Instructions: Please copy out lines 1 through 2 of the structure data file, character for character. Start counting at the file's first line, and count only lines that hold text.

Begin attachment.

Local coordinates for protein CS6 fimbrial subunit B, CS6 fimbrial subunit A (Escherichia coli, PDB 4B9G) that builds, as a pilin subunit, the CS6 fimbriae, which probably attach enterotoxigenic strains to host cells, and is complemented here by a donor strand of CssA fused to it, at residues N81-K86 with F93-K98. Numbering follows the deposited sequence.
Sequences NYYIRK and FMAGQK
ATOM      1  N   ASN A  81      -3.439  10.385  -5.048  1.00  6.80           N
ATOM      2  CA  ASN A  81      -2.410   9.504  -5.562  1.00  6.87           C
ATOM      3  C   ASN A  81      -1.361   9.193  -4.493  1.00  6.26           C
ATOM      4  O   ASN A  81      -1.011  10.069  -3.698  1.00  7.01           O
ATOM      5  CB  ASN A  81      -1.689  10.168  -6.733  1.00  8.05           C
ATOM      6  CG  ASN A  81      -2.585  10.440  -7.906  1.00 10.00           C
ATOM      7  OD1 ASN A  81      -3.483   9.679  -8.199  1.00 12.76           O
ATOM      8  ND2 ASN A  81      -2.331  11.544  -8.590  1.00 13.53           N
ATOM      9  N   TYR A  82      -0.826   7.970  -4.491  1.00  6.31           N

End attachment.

Local coordinates for protein CS6 fimbrial subunit B, CS6 fimbrial subunit A (Escherichia coli, PDB 4B9G) that builds, as a pilin subunit, the CS6 fimbriae, which probably attach enterotoxigenic strains to host cells, and is complemented here by a donor strand of CssA fused to it, at residues N81-K86 with F93-K98. Numbering follows the deposited sequence.
Sequences NYYIRK and FMAGQK